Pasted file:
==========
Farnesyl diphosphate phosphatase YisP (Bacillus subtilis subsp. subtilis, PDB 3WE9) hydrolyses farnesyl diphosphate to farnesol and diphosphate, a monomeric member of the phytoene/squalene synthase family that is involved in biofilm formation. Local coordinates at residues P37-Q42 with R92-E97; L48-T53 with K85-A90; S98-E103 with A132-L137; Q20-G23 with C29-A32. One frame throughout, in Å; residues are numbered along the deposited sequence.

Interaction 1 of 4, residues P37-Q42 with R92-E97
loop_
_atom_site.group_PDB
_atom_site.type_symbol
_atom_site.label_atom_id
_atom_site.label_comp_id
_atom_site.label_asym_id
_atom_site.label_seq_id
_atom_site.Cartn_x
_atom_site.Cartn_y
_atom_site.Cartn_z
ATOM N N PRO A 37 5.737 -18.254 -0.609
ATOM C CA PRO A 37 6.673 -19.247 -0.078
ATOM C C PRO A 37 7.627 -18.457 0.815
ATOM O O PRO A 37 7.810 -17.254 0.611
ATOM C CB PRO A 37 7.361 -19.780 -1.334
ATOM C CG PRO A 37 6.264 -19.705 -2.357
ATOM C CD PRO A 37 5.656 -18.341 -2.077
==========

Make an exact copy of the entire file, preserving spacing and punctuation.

Farnesyl diphosphate phosphatase YisP (Bacillus subtilis subsp. subtilis, PDB 3WE9) hydrolyses farnesyl diphosphate to farnesol and diphosphate, a monomeric member of the phytoene/squalene synthase family that is involved in biofilm formation. Local coordinates at residues P37-Q42 with R92-E97; L48-T53 with K85-A90; S98-E103 with A132-L137; Q20-G23 with C29-A32. One frame throughout, in Å; residues are numbered along the deposited sequence.

Interaction 1 of 4, residues P37-Q42 with R92-E97
loop_
_atom_site.group_PDB
_atom_site.type_symbol
_atom_site.label_atom_id
_atom_site.label_comp_id
_atom_site.label_asym_id
_atom_site.label_seq_id
_atom_site.Cartn_x
_atom_site.Cartn_y
_atom_site.Cartn_z
ATOM N N PRO A 37 5.737 -18.254 -0.609
ATOM C CA PRO A 37 6.673 -19.247 -0.078
ATOM C C PRO A 37 7.627 -18.457 0.815
ATOM O O PRO A 37 7.810 -17.254 0.611
ATOM C CB PRO A 37 7.361 -19.780 -1.334
ATOM C CG PRO A 37 6.264 -19.705 -2.357
ATOM C CD PRO A 37 5.656 -18.341 -2.077